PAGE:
The Biennale aims to create a global platform for diverse perspectives, creating dialogue and uniting people across the world; a sentiment shared by Google Arts & Culture itself, who will host artworks and virtual tours over the coming weeks. The platform allows us not just to explore collections we have never seen before or perhaps will never have the opportunity to visit, but also to connect with a wider community, to create a sense of global belonging by immersing ourselves in the art and expression of different nations, cultures, genders and identities worldwide.
Away from the overarching presence of Google, many galleries are offering fully immersive exhibitions through 360° Virtual Reality-ready tours on platforms such as Artland and Eazel; allowing us to be present in temporary, permanent and even past exhibitions. Martin Asbæk Gallery in Copenhagen have taken their NEON group exhibition online, allowing virtual visitors to submerge themselves in a homage to this ubiquitous, yet uniquely confident medium.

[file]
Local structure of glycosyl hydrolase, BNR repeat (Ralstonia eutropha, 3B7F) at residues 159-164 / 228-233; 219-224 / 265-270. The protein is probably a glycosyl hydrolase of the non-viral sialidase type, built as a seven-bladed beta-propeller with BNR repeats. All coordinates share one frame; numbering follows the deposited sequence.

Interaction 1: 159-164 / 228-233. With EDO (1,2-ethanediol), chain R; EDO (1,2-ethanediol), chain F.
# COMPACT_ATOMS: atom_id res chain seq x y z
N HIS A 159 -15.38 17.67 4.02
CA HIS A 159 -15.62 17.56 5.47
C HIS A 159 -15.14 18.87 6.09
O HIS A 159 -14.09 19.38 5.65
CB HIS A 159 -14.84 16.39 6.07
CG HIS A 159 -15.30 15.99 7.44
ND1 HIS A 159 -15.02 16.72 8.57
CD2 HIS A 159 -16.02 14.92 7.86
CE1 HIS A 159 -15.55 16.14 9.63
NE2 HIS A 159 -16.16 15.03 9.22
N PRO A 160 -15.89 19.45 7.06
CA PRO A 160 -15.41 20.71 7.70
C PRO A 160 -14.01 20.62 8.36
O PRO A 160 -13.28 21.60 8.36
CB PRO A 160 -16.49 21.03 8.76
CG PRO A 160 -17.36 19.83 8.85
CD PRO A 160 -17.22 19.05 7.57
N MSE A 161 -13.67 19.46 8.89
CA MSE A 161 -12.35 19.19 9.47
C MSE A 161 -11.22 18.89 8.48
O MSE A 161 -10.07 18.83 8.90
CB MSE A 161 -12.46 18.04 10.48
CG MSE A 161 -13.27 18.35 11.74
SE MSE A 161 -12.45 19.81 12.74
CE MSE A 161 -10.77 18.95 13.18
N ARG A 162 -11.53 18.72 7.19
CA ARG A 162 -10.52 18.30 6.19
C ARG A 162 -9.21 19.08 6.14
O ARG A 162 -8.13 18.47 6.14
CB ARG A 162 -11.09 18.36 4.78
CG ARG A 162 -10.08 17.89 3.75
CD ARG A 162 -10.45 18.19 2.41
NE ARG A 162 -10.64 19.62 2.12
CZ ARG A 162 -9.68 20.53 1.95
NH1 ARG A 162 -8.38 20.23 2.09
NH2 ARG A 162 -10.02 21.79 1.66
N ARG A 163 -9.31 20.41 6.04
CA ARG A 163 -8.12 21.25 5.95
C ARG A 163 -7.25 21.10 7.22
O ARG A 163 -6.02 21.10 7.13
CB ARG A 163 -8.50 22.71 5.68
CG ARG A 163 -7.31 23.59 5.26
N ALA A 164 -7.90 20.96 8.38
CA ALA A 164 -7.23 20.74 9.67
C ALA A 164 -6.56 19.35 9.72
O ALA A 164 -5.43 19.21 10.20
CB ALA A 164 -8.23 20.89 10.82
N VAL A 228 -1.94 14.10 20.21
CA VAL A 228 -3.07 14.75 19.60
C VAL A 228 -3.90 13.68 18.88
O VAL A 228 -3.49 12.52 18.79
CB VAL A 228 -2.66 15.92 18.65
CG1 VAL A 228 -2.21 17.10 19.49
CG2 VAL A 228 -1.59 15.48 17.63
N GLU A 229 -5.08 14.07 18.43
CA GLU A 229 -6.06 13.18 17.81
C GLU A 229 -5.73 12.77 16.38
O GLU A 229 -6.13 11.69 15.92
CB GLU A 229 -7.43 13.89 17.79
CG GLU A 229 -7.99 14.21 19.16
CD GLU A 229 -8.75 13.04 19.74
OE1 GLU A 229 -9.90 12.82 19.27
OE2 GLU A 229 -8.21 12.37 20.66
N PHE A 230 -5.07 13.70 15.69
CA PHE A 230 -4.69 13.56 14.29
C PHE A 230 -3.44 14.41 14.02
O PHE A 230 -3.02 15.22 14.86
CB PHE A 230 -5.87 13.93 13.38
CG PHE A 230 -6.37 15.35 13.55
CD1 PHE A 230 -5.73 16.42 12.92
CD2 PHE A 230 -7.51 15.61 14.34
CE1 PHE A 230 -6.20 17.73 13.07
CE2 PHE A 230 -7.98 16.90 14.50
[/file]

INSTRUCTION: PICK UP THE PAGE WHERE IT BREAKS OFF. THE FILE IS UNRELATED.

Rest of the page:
Nottingham Contemporary allow online viewers to delve into the shows they may have missed with virtual viewing of temporary exhibitions from the past two years including the Turner prize winner Elizabeth Price’s Felt Tip installations; 50 years of the career of pioneering experimental filmmaker Liz Rhodes; and a retrospective of Linder, the radical feminist and post-punk artist who emerged from the Manchester scene of the 1970s. The virtual shows are presented by 3D tour producers, V21 Artspace.